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In the 19th and early 20th century, jersey wasn't a luxurious fabric to begin with and was mainly used in making undergarments for men. However, partly inspired and partly due to financial constraints, Gabrielle 'Coco' Chanel invested in this ordinary fabric. Comfortable, practical, and breathable, with jersey fabric, Coco Chanel beckoned the prospective clients to change their perception around jersey. She subsequently, crafted smart and fuss-free outfits with this largely-overlooked fabric and made jersey a mainstream fabric, good enough to make something as chic as a skirt-suit.
Fashion, has over the years, provided answers and forced realisation on the part of the customers. For instance, when Anavila Misra came up with linen sarees, the Indian fashion connoisseurs were surprised, for linen is a difficult fabric to weave; it breaks easily. However, given the challenges, Anavila designed linen sarees and the sarees made out of this coarse cotton fabric became an instant hit for these lightweight sarees offered understated elegance and freedom of movement - something that working professionals relate to. Now, on the day 2 of the ongoing FDCI x LFW, another solution came in the form of tarpaulin.
The second day started with the R|Elan Fashion for Earth presents Circular Design Challenge in partnership with United Nations Environment Programme. The challenge had six shortlisted entrepreneurs presenting their collections and stories via respective digital presentations. The denims couture, scarves-turned-into-sling bags, textured upcycled outfits, contemporary jacket-inspired sarees from old heirlooms, and modern-vintage outfits, were the interesting concepts introduced at the Circular Design Challenge but tarpaulin material was what really made it exciting.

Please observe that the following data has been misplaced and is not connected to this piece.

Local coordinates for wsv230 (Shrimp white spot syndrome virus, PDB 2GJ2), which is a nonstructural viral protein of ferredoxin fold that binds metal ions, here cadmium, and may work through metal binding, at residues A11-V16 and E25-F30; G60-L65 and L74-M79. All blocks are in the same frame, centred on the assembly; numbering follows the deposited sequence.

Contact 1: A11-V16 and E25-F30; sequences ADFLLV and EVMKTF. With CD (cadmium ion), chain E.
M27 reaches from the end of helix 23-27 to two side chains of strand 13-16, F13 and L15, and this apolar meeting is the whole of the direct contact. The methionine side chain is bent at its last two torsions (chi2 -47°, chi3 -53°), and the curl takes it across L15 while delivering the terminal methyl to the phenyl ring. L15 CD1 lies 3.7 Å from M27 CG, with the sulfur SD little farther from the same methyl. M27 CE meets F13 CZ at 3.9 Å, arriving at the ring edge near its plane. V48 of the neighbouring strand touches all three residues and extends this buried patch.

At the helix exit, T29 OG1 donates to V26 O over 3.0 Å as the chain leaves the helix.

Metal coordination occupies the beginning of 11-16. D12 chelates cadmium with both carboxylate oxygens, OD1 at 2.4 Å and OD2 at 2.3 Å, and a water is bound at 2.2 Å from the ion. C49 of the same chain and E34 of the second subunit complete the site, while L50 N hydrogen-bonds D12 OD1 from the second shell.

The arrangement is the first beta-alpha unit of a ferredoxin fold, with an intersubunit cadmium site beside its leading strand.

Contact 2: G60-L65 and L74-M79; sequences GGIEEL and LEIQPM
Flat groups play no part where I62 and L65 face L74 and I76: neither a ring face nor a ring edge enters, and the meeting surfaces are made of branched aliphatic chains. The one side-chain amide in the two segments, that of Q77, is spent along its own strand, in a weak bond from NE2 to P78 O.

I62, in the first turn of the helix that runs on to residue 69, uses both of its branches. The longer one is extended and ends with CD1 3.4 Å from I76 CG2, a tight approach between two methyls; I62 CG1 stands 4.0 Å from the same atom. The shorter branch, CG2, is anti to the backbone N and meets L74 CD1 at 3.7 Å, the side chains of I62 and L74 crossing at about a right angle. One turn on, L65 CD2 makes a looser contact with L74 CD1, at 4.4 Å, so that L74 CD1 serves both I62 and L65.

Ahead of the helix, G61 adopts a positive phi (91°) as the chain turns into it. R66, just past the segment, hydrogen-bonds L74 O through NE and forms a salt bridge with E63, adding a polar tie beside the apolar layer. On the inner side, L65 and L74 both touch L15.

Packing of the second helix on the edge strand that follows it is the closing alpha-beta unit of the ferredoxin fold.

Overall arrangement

Tarpaulin is something that we see on the tin sheds while driving through a countryside. When we think tarpaulin, we think tents or something that cars in the garage would be covered with. It is basic, doesn't feel soft-like chiffon, meant for a rugged lifestyle, and most of all unglamorous. But on the Day 2, tarpaulin emerged as a winner and the Goa-based brand, which brought tarpaulin on the forefront, Bandit, was awarded 20-lakh cash prize and they also earned an opportunity to showcase their collection at the next season of fashion week.
Founded in 2018 by Satyajit Vetoskar, the designer at the challenge, revealed about one of his bags, "As you can see, we've made our products from tarpaulin, which is a waste and excess. The backpack is made from that (tarpaulin), the straps are made from car seatbelts, the lining inside is from waste cotton." Post the presentation by the designer, the digital medium showed models flaunting different tarpaulin bags highlighted by an equal mix of bold and muted hues, with yellow as the most striking colour.
It was easy to see an appeal and commercial viability in the winning-brand's products, which included backpacks, fannypacks, slings, laptop sleeves, and totes. Firstly, 'the excess material' (tarpaulin), as the brand's founder had put it, protects a product from wind, rain, and sun, which is where Bandit's products seemed meaningful and didn't give a vibe that it is not just another brand wasting resources or overusing a fabric but rather a brand putting these often-ignored and common resources into use and producing something that holds relevance. The brand made tarpaulin fashionable; go to their website and you'll find how the brand has occasionally collaborated with artists, designers, musicians, and photographers, to manufacture bags, which appeal to the 'woke' customers, who are often driven by personality and unique quotient. And who doesn't need an economically-priced bag! Bandit found a solution.
Pics Courtesy: Instagram